Girls outstrip boys academically at school and they’re more likely to go university – yet they earn less than men from the outset of their careers. Maybe it’s time to go back to the classroom…
At the all-girls South Hampstead High School, headmistress Vicky Bingham is tackling the issue head on. Role models for her charges range from guest speakers including former MI5 director Dame Stella Rimington and BBC news presenter Mishal Husain, to alumnae who regularly return to give career advice talks and speak at prize-giving and assemblies.
The school is part of the Girls’ Day School Trust, and Sixth Formers can link up with the trust’s 70,000-strong network of former pupils from its 25 member schools, through a new mentoring app.
According to Bingham, while girls readily understand the importance of working hard at an academic level – something that is being demonstrated nationwide by GCSE results – they are often not made aware of the importance of the many other initiatives that could help them to further their careers. To make sustainable, systematic change to achieve equality, there is no quick fix. Support to girls is essential, but institutional changes will have a greater impact. As Business in the Community states, this is about changing the system, not the women. This certainly applies to initiatives in schools, so it is encouraging to see how they are trying to address such problems with better exposure.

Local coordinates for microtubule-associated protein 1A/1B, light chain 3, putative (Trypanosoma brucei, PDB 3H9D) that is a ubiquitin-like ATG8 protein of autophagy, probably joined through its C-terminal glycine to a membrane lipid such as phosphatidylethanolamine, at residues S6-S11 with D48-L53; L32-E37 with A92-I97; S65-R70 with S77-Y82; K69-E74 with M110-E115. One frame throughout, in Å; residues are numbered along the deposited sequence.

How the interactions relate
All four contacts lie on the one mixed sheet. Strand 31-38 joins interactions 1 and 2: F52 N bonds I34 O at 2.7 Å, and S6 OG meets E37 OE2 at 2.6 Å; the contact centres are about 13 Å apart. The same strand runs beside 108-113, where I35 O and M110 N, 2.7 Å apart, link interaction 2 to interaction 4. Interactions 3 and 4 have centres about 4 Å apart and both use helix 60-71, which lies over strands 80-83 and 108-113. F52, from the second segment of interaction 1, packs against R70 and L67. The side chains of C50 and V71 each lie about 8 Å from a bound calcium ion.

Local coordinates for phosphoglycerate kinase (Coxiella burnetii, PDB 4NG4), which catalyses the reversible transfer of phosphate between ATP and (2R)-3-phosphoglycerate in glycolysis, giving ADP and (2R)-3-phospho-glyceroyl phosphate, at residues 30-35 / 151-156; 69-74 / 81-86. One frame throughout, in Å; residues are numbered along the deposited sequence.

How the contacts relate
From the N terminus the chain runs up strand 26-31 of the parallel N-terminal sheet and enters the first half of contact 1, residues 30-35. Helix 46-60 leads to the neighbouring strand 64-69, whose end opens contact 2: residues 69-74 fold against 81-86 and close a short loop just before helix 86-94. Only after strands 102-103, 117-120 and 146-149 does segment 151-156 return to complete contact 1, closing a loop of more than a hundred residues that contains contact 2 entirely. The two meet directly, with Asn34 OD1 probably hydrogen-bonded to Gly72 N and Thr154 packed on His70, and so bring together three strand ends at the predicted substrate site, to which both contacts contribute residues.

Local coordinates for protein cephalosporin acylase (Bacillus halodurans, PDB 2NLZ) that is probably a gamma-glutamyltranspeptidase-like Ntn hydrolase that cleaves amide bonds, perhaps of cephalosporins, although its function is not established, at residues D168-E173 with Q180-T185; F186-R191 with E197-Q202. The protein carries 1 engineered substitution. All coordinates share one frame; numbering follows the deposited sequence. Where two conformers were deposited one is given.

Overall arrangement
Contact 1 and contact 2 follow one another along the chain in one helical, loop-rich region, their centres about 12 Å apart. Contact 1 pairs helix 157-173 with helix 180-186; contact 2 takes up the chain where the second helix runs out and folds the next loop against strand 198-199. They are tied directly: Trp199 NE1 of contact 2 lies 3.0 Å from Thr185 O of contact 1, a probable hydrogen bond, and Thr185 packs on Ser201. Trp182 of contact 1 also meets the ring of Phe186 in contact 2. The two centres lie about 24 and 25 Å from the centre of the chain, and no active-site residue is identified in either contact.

“From their very earliest years,” says Bingham, “girls at our school learn to question. We prepare young women to live and thrive, work and lead in tomorrow’s world.”
Alumnae in their early careers are particularly important in inspiring girls, she says, especially in the male-dominated fields of tech and other new emerging industries. The closer to their own age the role models are, the more readily schoolgirls will identify with them.
The school’s Futures Programme includes regular lunchtime talks on careers in, among other things, the Army and digital marketing, “insight days” at blue-chip companies such as Rolls-Royce and Siemens, and summer school STEM courses at Russell Group universities.
Debating skills, which develop the art of winning arguments, are also nurtured. Bingham, who has held an assembly on how to ask for a pay rise, believes debating is arguably the most important co-curricular activity a school can offer, especially for young women.
“Learning how to persuade is not just useful for debating competitions, but is critical for building skills you might need later in your career,” says Bingham.
The article first appeared in the ‘Change the Culture’ supplement of The Times newspaper on 24th April 2019.